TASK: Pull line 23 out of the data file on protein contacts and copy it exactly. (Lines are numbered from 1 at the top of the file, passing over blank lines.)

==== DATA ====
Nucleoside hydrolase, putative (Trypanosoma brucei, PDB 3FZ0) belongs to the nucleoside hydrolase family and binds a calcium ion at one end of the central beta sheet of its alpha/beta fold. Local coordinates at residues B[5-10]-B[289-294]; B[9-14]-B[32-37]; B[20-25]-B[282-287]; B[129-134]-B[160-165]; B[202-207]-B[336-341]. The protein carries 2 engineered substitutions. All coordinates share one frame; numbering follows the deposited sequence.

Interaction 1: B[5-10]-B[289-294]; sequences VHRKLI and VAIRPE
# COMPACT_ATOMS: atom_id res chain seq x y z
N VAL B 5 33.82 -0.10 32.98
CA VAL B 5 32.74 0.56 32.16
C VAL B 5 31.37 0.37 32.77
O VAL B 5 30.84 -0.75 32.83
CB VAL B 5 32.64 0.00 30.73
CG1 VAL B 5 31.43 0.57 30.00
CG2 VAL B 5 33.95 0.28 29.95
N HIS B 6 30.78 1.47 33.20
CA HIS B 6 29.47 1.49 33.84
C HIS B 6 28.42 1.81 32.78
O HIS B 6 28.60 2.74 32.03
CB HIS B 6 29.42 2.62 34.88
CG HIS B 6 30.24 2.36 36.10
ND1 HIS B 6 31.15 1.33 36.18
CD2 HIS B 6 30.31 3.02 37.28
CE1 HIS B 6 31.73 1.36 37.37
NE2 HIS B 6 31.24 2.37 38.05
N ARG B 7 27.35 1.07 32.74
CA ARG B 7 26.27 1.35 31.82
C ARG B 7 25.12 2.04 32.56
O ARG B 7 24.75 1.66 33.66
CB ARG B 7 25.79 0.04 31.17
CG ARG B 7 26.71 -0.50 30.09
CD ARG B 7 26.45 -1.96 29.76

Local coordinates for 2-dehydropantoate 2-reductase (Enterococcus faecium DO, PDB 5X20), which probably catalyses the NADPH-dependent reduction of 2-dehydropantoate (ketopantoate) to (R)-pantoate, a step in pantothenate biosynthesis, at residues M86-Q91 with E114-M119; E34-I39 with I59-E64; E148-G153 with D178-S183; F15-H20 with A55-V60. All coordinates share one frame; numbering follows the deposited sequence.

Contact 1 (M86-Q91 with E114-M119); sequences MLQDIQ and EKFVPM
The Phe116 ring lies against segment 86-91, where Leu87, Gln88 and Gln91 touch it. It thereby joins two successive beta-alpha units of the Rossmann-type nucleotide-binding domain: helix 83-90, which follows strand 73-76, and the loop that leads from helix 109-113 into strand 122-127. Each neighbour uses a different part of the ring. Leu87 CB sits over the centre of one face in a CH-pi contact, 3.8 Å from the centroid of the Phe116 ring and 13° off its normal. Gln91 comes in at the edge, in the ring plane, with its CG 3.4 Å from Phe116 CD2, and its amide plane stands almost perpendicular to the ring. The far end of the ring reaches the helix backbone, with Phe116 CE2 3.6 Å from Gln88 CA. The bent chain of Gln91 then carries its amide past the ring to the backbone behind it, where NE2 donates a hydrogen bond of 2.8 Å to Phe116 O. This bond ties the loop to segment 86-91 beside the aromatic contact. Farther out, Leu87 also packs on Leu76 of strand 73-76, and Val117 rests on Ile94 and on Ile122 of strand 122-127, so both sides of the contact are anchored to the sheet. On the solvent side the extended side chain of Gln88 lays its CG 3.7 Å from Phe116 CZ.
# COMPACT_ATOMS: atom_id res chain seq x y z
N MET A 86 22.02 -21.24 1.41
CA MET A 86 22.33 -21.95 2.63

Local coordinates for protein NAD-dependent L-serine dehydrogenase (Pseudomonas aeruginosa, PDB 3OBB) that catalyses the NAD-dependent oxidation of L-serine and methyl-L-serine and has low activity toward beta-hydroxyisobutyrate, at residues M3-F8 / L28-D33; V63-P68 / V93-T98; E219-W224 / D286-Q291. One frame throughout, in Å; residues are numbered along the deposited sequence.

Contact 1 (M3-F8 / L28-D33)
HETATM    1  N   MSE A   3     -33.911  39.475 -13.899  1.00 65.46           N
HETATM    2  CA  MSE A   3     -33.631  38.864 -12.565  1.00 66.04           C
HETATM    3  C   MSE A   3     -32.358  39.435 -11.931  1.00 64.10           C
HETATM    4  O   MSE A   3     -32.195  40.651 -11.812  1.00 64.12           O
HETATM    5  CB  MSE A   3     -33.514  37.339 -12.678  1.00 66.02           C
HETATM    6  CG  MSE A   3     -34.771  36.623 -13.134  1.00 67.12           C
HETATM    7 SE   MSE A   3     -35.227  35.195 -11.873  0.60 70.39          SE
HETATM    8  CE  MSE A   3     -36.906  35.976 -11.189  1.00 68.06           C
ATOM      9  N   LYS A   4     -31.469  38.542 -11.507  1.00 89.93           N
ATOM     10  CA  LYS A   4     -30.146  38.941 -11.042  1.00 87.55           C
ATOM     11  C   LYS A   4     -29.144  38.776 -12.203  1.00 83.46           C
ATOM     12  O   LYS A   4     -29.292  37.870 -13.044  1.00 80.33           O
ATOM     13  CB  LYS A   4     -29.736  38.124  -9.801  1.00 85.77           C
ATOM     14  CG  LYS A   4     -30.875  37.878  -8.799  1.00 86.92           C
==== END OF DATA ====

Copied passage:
C ARG B 7 25.12 2.04 32.56